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Tuesday, December 31, 2013

Smithsonian photos to exit Jan. 5

James VanDerZee, GGG Photo Studio at Christmas, 1933, Smithsonian American Art Museum, Museum purchase through the Julia D. Strong Endowment and the Smithsonian, Institution Collections Acquisition Program

It's a great show for a family event over the holidays, and it's free.

What little or big child among us is not interested in pictures?

Tina Barney, Marina's Room, 1987, Smithsonian American Art Museum, Museum purchase, copyright 1987, Tina Barney, courtesy Janet Borden, Inc.
At the American Art Museum the Smithsonian presents a fascinating popular history of the U.S. in photographs, sure to fascinate even the least history-minded person in the bunch and as diverse as one could expect, with land, sky, city, and plenty of peoplescapes to intrigue.

Helen Levitt, New York, c. 1942, printed later, Smithsonian American Art Museum, Museum purchase, copyright 1981,  Helen Levitt

Joe Deal, Backyard, Diamond Bar, CA, from the Los Angeles Documentary Project, 1980, Smithsonian American Art Museum, Transfer from the National Endowment for the Arts through the Photography Museum of Los Angeles, copyright 1980, Joe Deal
To celebrate the 30th birthday of the Smithsonian's photo collection, guest curator, Merry Foresta, the museum's former curator of photography, studied 7,000 images in the collection, selecting 113 pieces for the show which are displayed in four sections: "American Characters," "Spiritual Frontier," "American Inhabited," and "Imagination at Work."

Robert Frank, Butte, Montana, 1956, printed 1973, Smithsonian American Art Museum, Museum purchase
The name of the exhibition, A Democracy of Images, comes from Walt Whitman who believed the new picture-taking art form, which arrived in the U.S. in 1840, created possibilities for all Americans, Ms. Foresta said. He was right. More than the poet likely could have ever imagined, millions now take pictures using almost as many different kinds of equipment.

O. Winston Link, Living Room on the Tracks, Lithia, Virginia, Dec. 16. 1958, Smithsonian American Art Museum, Gift of Vladimir and Eileen Toumanoff, copyright O. Winston Link
At the exhibition's opening, Ms. Foresta briefly described the history of photography in the U.S. which early critics believed "was positioned to do miraculous things," and it did.  Ten years later people lined up to get their pictures made, so thrilled and amazed were they by the medium.

Jeremiah Gurney, Woman and Child, c. 1850, Smithsonian American Art Museum, Museum purchase from the Charles Isaacs Collection made possible in part by the Luisita L. and Franz H. Denghausen Endowment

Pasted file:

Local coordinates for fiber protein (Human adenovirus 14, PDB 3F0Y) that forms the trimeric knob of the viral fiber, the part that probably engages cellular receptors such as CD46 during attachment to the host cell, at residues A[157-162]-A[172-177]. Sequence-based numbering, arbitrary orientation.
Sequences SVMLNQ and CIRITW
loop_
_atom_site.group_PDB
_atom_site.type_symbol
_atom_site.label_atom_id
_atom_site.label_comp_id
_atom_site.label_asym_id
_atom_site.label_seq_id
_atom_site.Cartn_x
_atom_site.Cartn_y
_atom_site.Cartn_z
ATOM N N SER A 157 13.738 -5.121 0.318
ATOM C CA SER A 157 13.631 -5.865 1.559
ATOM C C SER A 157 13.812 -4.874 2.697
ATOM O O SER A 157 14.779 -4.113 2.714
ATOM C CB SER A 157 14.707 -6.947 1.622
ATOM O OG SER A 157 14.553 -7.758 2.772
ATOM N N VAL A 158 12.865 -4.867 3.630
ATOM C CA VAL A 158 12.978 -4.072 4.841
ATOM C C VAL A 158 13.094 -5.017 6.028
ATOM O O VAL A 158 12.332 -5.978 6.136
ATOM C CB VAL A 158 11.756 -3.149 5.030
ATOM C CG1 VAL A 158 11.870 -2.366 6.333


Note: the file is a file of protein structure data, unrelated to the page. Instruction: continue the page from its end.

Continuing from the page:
The creators designed many of the works for framing, to be hung as pieces of art in the home.

Guests to the show will recognize familiar photographs and see some new ones.  Some of the photographers are familiar (Sally Mann, Annie Liebovitz, Diane Arbus, Walker Evans, Ansel Adams) while others are not.  Some of the picture takers are anonymous like these from the San Francisco Police Department:
Unidentified photographers, San Francisco Police Department, c. 1942, Smithsonian American Art Museum, Gift of Richard A. Brodie and James F. Dicke II

A museum statement says the images "explore how photographs have been used to record and catalogue, to impart knowledge, to project social commentary, and as instruments of self-expression." 
It all ends Sunday, so rush is in order.

Robert Disraeli, Cold Day on Cherry Street, 1932, Smithsonian American Art Museum, Museum purchase made possible by Mr. and Mrs. G. Howland Chase, Mrs. James S. Harlan, Lucie Louise Fery, Berthe Girardet, and Mrs. George M. McClellan, copyright 1932, Robert Disraeli
For helping make the exhibition possible, the people of the United States are grateful to Saundra B. Lane, Lisa and John Pritzker, the Crown Equipment Exhibitions Endowment, the Margery and Edgar Masinter Exhibitions Fund, and the Bernie Stadium Endowment Fund. 

What: A Democracy of Images: Photographs from the Smithsonian American Art Museum

When: Now through Sunday, January 5, 2014, from 11:30 a.m. - 7 p.m. every day

Where: Smithsonian American Art Museum, 8th and F streets, N. W. , First Floor, West

How much: No charge

For more information: 202-633-1000

Metro station: Gallery Place-Chinatown or walk 10 minutes from Metro Center
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